|M.C. Mary Kom and Rajyavardhan Singh Rathore in the city, on Thursday. A Telegraph picture
Calcutta: Rajyavardhan Singh Rathore draws inspiration from his days in the army. Be it sport or politics he loves challenges and is determined to reach the pinnacle.
The 2004 double trap silver medallist participated in an interactive session ‘Sports beyond cricket in India’, organised by Ficci Ladies Organisation (FLO) in the city on Thursday.
“My years in the army has taught me that you’ve got to have a mission… Add to it the measures and resources to reach that objective… You also need good support,” Rathore, who has joined the BJP, said.
“Before 2004 everyone said you can’t win in Olympics… I was determined to win and change that mindset… I never wanted to have a visiting card with the words Olympian written on it…
“There was a time people would rebuke Indian Olympians saying they were going to the competition for fun… The challenge really egged me on and I took the challenge without any government support or enough opportunity. There was no coach, system or resource...
“It was my wife, a doctor, who supported me. I could take a leap based on that foundation.
“Before 2004, we weren’t interested to win… But when we focus there, we do well… Just watch out for the 2016 Olympics,” Rathore predicted.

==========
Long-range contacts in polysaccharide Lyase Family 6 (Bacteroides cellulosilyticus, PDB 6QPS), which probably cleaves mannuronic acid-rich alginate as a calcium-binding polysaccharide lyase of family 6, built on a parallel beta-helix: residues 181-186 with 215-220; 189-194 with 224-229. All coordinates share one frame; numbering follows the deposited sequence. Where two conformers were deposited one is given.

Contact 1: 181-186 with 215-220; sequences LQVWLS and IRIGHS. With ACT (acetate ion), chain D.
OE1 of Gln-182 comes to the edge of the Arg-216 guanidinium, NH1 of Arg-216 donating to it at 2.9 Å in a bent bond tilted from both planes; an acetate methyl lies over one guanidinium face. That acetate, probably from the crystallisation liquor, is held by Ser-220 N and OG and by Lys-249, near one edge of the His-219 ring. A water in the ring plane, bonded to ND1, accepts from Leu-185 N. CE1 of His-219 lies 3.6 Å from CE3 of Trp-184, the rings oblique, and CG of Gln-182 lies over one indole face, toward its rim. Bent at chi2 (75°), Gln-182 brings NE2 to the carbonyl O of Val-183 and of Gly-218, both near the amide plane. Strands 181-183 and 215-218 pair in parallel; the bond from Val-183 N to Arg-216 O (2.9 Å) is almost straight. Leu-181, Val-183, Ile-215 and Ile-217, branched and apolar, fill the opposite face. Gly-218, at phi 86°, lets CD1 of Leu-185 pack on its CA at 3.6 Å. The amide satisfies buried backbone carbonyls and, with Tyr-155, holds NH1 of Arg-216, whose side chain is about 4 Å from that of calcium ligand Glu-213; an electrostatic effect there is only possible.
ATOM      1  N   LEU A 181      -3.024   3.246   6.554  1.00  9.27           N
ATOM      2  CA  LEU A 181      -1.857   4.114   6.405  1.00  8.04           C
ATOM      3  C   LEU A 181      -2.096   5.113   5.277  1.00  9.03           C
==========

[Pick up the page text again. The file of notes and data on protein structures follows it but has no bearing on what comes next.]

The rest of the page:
“I love challenges… When I joined politics I jumped into the deep sea without a life jacket … The country’s circumstances have forced me to join politics. We promise change in efficiency and accountability.
“The whole country believes that Narendra Modi will be the Prime Minister… Remember everything starts with a belief. For the first time the country has become united to bring in a change.
“We are all for transparency. We must open sports bodies to corporate houses…” Rathore said about his plans if the BJP comes to power.
Rathore said he stopped chasing a gold because he wanted to serve the nation. “Once Pulella Gopichand told me that he wanted to become a coach. I told him that by becoming an administrator I could bring in 10 coaches,” he said.
Rathore couldn’t stop reminiscing his old days.
“I played cricket for Jabalpur Club and even got selected in the top-20 Ranji probables… But by then I was in the Indian Army. Cricket wasn’t appreciated in the army. So I concentrated on other sports.
“In the early Nineties I was posted for a few years in Kashmir as part of the anti-terrorist group… When I came back, there was a vacuum and only sports could fill it… It was then that I took up shooting at an age of 28…”
He said he didn’t have a role model in his early days.
“I didn’t have a role model… Actually we have heroes all around us… We need to see the best in people and imbibe it in us. It’s a process…
“I’m an ordinary person, but always strive for something extraordinary. You’ve got to have the fuel to excel and do something for others.
“At the 2004 Olympics, my hands were shivering at one point… That was the fear of failure and the hope of success… That kept driving me…
“You’ve got to accept destiny… I’ve seen people more talented than me fail… Your most powerful weapon is mind… Use your mind and react,” he remarked.